Will Greg Gianforte Leave The Race? He Faces A Misdemeanor Assault Charge
American political races are known for being messy. Attack ads and invented scandals don't raise many eyebrows, but a House special election race in Montana reached a new level on Wednesday night. The Republican congressional candidate Greg Gianforte was charged with misdemeanor assault after he allegedly attacked a journalist from The Guardian. So will Gianforte leave the Montana congressional race? Before the incident, he had a 8-point lead.
To get to what happened Wednesday, you have to hear all sides. The journalist, Ben Jacobs, described it as a "body-slam."
"He took me to the ground,” Jacobs told The Guardian. “I think he wailed on me once or twice. ... He got on me and I think he hit me. ... This is the strangest thing that has ever happened to me in reporting on politics."
That is not the same version that the Gianforte campaign offered. Campaign spokesman Shane Scanlon blamed Jacobs, saying that the reporter had entered a private meeting.
"The Guardian's Ben Jacobs entered the office without permission, aggressively shoved a recorder in Greg's face, and began asking badgering questions," Scanlon said in a statement. "Greg then attempted to grab the phone that was pushed in his face. Jacobs grabbed Greg's wrist, and spun away from Greg, pushing them both to the ground."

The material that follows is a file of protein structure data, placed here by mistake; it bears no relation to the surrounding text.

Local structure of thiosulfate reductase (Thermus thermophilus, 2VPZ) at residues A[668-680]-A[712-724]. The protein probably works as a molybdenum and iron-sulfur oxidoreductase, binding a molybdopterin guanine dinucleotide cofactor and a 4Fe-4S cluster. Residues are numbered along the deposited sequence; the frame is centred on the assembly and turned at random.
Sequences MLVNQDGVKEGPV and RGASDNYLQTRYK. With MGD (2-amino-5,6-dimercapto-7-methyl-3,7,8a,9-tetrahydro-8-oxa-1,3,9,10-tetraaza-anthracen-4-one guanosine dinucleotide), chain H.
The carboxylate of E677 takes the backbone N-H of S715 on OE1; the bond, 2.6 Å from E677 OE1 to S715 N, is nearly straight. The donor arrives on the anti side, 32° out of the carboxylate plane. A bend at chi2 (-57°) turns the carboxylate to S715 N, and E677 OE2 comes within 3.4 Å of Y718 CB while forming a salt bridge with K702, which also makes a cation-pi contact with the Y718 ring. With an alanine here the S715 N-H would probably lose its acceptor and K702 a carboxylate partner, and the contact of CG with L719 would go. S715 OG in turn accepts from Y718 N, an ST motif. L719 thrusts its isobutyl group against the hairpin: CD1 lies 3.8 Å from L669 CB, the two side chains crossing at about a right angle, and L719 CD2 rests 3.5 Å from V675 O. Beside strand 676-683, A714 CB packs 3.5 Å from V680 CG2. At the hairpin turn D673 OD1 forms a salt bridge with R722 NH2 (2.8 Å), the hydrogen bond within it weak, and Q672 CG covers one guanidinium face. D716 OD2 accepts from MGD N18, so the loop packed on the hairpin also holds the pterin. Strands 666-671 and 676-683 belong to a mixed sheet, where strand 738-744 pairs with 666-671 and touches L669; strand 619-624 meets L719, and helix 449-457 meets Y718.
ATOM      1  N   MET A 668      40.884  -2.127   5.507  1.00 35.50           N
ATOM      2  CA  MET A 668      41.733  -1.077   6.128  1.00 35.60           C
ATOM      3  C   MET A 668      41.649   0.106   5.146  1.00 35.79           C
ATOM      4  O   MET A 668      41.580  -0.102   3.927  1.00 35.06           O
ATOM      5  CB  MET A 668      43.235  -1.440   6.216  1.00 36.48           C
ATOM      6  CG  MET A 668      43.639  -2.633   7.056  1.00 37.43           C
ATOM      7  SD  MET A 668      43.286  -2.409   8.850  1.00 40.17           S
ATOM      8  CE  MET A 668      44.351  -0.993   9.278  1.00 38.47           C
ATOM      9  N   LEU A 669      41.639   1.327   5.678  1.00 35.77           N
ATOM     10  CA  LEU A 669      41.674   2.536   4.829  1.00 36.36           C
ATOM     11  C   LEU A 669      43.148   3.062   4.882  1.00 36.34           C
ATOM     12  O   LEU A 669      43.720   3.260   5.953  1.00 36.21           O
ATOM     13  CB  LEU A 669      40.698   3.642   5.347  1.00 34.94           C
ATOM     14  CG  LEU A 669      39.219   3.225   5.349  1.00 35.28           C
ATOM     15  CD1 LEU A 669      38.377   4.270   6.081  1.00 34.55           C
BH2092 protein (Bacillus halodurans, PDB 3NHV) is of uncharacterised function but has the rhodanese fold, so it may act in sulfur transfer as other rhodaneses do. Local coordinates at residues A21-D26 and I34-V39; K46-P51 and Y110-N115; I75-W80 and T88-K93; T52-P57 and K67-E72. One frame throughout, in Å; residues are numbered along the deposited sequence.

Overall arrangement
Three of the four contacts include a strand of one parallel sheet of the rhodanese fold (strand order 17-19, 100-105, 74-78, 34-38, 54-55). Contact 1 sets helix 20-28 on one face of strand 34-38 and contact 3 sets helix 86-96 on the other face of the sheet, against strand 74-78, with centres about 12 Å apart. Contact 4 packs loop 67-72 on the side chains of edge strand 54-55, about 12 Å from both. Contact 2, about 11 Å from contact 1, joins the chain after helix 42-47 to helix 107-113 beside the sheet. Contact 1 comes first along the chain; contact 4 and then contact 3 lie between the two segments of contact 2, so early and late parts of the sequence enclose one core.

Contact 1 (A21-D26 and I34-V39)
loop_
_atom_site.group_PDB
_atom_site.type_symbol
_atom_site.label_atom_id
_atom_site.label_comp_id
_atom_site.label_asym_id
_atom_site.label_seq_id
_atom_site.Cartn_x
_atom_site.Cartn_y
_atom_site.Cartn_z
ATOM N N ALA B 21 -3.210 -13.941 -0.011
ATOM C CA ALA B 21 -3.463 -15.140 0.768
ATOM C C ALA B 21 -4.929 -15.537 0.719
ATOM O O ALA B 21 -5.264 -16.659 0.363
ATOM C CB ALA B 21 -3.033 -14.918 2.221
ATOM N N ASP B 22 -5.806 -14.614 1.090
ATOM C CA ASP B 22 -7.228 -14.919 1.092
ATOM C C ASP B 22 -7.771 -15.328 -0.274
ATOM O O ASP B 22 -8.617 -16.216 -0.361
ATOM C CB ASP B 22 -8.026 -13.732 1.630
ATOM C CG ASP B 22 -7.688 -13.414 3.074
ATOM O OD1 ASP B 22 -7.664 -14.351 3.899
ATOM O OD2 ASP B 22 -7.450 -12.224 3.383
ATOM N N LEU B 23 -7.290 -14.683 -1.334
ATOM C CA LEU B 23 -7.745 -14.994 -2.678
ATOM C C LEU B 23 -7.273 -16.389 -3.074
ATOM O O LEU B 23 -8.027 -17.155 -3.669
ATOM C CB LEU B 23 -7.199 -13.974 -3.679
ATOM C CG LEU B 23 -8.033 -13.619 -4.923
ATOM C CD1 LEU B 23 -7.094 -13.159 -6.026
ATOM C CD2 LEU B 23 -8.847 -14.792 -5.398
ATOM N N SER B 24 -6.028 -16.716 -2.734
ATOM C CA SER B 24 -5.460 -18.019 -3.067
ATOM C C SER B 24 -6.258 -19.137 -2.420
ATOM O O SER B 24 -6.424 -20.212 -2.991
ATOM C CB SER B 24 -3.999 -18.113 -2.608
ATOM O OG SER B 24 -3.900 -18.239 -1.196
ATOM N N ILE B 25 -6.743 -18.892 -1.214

Greg Gianforte just body slammed me and broke my glasses— Ben Jacobs (@Bencjacobs) May 24, 2017
That does not match the accounts from other journalists at the scene. Reporters from organizations as varied as Fox News and Buzzfeed detailed a version that more closely matches Jacobs' account. Alicia Acuna of Fox News wrote a firsthand report of what she allegedly saw:
Sheriff Brian Gootkin, who had previously donated to the Gianforte campaign, found enough evidence to move ahead and charge Gianforte.
"Following multiple interviews and an investigation by the Gallatin County Sheriff’s Office it was determined there was probable cause to issue a citation to Greg Gianforte for misdemeanor assault," Gootkin said in a statement. "The nature of the injuries did not meet the statutory elements of felony assault."
Before this incident, it was seen as likely that Gianforte would win the race easily. Polls earlier in May showed a lead of some 8 points, with the distance separating Gianforte from the Democratic candidate, Rob Quist. The likelihood of a last-minute shake-up is limited because of Montana's early voting.